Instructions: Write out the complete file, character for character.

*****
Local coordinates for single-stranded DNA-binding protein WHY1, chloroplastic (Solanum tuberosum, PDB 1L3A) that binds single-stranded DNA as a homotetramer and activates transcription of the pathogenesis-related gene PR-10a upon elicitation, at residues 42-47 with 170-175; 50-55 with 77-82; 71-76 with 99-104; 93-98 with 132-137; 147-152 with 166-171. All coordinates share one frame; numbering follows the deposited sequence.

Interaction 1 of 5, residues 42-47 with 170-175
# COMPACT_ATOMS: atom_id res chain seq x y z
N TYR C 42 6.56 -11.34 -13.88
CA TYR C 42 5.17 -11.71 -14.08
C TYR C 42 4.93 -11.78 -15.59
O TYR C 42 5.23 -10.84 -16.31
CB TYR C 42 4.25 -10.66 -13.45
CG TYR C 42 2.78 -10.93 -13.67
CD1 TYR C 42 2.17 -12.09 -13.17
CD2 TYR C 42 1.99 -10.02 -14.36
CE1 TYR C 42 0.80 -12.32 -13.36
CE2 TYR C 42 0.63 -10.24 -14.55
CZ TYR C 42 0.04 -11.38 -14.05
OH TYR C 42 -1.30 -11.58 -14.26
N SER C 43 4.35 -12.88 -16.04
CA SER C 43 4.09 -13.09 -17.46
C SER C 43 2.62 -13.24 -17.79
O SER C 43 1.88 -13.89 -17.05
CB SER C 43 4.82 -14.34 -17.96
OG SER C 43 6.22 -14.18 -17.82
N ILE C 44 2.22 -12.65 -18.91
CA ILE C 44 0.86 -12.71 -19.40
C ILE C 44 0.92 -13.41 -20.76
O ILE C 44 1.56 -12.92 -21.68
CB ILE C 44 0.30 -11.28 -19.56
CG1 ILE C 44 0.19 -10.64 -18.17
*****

Local coordinates for single-stranded DNA-binding protein WHY1, chloroplastic (Solanum tuberosum, PDB 1L3A) that binds single-stranded DNA as a homotetramer and activates transcription of the pathogenesis-related gene PR-10a upon elicitation, at residues 42-47 with 170-175; 50-55 with 77-82; 71-76 with 99-104; 93-98 with 132-137; 147-152 with 166-171. All coordinates share one frame; numbering follows the deposited sequence.

Interaction 1 of 5, residues 42-47 with 170-175
# COMPACT_ATOMS: atom_id res chain seq x y z
N TYR C 42 6.56 -11.34 -13.88
CA TYR C 42 5.17 -11.71 -14.08
C TYR C 42 4.93 -11.78 -15.59
O TYR C 42 5.23 -10.84 -16.31
CB TYR C 42 4.25 -10.66 -13.45
CG TYR C 42 2.78 -10.93 -13.67
CD1 TYR C 42 2.17 -12.09 -13.17
CD2 TYR C 42 1.99 -10.02 -14.36
CE1 TYR C 42 0.80 -12.32 -13.36
CE2 TYR C 42 0.63 -10.24 -14.55
CZ TYR C 42 0.04 -11.38 -14.05
OH TYR C 42 -1.30 -11.58 -14.26
N SER C 43 4.35 -12.88 -16.04
CA SER C 43 4.09 -13.09 -17.46
C SER C 43 2.62 -13.24 -17.79
O SER C 43 1.88 -13.89 -17.05
CB SER C 43 4.82 -14.34 -17.96
OG SER C 43 6.22 -14.18 -17.82
N ILE C 44 2.22 -12.65 -18.91
CA ILE C 44 0.86 -12.71 -19.40
C ILE C 44 0.92 -13.41 -20.76
O ILE C 44 1.56 -12.92 -21.68
CB ILE C 44 0.30 -11.28 -19.56
CG1 ILE C 44 0.19 -10.64 -18.17